I found myself staring at the form requesting days off retroactively - what to put in the blank under "reason for leave request"? Cramp-inducing fear? Possibility of nuclear destruction?
In addition to these concerns, my secretary has been using her beauty mister per usual. I can't help wondering whether she is using bottled water for it and feeling indignant at the waste, or using tap water, thus making me feel resentful that she is pumping out her own little radioactive cloud over the partition.
She also has the earthquake alarm on her phone set to scare-the-shit-out-of-me loud, and I have been treated to its screams every now and then when an aftershock has rolled in during the work day. On a related note, I have mine set to 5 (Japanese scale) and over - I do not need to know about anything lower than that.
On the day we found out the nuclear reactor broke, people looked at each other with wide eyes as they reached for their coats and tried to quickly tidy things up before taking off. One Professional had the gall to try and get some of us to do work after receiving the notice. He preempted his request with an acknowledgement that we were all to leave the office shortly, but could we not possibly get this one thing done first? I politely brushed off the request. I believed I would be coming back to the office eventually and so resisted the urge to tell him where to stick it.
Throughout that afternoon and evening, a stream of automated "disaster safety" emails came in, not saying much at all except to await further instructions. At long last, a longer explanation came through: the Kaisha had not received any special information prompting the call to leave the office but as a result of careful consideration of several factors (among them the nuke situation and the messed up public transportation), it had been deemed best to empty the office for the rest of the day. Barring any negative developments, we would receive word to come to the office as usual the following morning at 6am. For the next few days until my scheduled trip, I received an email in the morning telling me to come in, to which I replied that I simply could not. In case you are wondering, I had already booked and had approved a week off for my trip, but for those extra days I was at home with the curtains drawn and my hair getting knotty, I had to use some of my precious paid holidays (an umbrella term for days to be used for both vacation and sickness - there is no differentiation). The Kaisha has also taken a hard line when it comes to asking for unpaid vacation in the event I run out of days. Fear of nuclear meltdown is not a plausible appeal to this rule.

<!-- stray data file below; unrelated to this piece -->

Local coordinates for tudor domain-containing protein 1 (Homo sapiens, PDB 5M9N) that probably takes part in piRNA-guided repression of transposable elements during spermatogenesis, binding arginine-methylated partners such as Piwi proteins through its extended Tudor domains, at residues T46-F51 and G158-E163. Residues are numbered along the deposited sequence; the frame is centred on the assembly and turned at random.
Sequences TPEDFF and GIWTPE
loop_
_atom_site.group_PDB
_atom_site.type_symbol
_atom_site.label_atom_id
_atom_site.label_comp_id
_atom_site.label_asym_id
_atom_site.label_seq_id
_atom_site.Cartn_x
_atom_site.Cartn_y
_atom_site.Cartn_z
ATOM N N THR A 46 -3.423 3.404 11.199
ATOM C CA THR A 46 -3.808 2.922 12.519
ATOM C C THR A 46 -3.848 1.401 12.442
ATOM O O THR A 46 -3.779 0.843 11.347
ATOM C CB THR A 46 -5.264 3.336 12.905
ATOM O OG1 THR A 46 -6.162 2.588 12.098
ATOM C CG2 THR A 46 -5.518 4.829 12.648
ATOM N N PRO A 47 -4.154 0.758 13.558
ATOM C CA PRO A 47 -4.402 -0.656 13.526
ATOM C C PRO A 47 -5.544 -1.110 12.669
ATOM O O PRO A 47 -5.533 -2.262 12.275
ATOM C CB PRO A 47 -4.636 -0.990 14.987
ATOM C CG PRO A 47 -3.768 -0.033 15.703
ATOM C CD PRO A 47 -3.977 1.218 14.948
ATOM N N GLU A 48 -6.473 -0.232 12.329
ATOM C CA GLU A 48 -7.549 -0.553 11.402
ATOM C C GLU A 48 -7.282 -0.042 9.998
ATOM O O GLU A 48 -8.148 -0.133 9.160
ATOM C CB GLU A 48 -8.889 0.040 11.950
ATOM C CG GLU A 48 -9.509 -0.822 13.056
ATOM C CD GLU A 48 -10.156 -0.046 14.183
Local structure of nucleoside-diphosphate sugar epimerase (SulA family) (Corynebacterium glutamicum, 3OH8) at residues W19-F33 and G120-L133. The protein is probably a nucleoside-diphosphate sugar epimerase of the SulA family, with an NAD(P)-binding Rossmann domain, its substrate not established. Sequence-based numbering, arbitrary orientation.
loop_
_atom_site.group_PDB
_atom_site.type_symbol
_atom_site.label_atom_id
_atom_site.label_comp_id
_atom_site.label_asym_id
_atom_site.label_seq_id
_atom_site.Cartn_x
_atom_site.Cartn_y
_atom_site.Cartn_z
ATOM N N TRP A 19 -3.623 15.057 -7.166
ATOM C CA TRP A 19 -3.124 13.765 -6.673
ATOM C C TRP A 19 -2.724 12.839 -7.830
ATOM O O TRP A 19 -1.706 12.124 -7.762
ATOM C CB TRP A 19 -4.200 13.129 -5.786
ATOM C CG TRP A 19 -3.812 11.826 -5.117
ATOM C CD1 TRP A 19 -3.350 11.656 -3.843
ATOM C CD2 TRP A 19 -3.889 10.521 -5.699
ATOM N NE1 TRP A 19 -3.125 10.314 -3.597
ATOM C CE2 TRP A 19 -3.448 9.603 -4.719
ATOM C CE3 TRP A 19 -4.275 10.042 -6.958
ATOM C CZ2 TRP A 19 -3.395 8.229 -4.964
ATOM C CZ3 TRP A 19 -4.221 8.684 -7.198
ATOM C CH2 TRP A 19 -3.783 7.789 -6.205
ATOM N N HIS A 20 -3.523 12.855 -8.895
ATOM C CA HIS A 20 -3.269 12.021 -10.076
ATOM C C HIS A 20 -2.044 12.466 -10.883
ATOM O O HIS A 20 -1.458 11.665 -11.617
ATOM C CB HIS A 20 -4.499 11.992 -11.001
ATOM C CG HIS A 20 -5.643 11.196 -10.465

I understand where this stems from (blind stoicism), and I don't really blame the Kaisha. On the other hand, expecting the few foreign nationals you employ who do not speak Japanese to be able to soldier on with little information to go on (those disaster safety emails only started being translated into almost passable English about ten emails in) is an unforgiving stance. If similar shit had gone down overseas, you can bet the Japanese living there would be on the first plane out. Again though, this is not really about whether you should stay or not, but the level of tolerance surrounding what a person decides to do in order to feel safe. There was no precedence here and no contingency plan for how to carry on with business after something like this happens. I'm lucky I had planned and announced my trip for the sole reason that to the Kaisha it didn't look as if I was running away.
In the Kaisha bathroom it is also business as usual. I got Sound Princessed several times, which is when you are peeing for all to hear and someone in a neighboring stall turns on the old SP to silence you. I was pretty fucked off. Here we are in a crisis and these women are still concerned about another woman hearing them pee. Not to mention the power that could be saved if we all forwent the SP. One of these days I am going to unplug all the toilets. I can't wait.
I am used to the relative dimness around the Kaisha now. With the exception of signs telling us to buy our own bottled water and tea, it all looks quite normal. Until, of course, a big after shock comes, prompting a piercing overhead speaker to announce several moments prior that a fair amount of shaking is expected so please ready yourselves. Then during the shaking, the speaker keeps telling you to remain inside the building. Eventually the swaying stops and the speaker tells you to await information on any fires and then that the elevators have been stopped. I can appreciate the knowledge of an earthquake before it happens, but that alarm has got to go before I end up doing more damage than letting out a drop of pee.
I will admit to googling information about my office building, its age, and how up to date its earthquake architecture is. This is not stuff I want to know and it is not going to aid in any decision. I am here to stay. It is scary but what are the alternatives? Go somewhere and get hit by a car? No, I will stay. I think I am finally starting to think like a Tokyo resident, or at least a stellar Kaisha-ite.